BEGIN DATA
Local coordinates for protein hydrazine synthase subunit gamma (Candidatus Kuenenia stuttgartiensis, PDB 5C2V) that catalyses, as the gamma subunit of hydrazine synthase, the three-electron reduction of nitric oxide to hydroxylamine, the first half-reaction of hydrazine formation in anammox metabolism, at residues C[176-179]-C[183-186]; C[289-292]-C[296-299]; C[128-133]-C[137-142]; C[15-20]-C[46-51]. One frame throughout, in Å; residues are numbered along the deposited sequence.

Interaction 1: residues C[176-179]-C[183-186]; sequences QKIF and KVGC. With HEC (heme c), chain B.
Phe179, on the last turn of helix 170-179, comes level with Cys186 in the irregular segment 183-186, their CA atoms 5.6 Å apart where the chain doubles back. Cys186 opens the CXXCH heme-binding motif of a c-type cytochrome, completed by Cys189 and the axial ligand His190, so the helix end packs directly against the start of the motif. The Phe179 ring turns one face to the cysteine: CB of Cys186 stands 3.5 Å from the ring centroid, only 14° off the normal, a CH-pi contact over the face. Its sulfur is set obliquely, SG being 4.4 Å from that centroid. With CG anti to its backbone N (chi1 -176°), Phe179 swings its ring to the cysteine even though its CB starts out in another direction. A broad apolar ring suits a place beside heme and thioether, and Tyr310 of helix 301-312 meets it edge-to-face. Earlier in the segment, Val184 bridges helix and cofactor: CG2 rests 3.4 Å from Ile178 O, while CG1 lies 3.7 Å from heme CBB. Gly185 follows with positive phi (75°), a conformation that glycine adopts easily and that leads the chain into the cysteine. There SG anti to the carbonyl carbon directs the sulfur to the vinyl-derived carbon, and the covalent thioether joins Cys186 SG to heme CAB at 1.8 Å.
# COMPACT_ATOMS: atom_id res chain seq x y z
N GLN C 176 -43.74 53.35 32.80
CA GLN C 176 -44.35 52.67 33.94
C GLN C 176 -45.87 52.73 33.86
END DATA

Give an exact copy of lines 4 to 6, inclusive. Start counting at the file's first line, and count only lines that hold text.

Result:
# COMPACT_ATOMS: atom_id res chain seq x y z
N GLN C 176 -43.74 53.35 32.80
CA GLN C 176 -44.35 52.67 33.94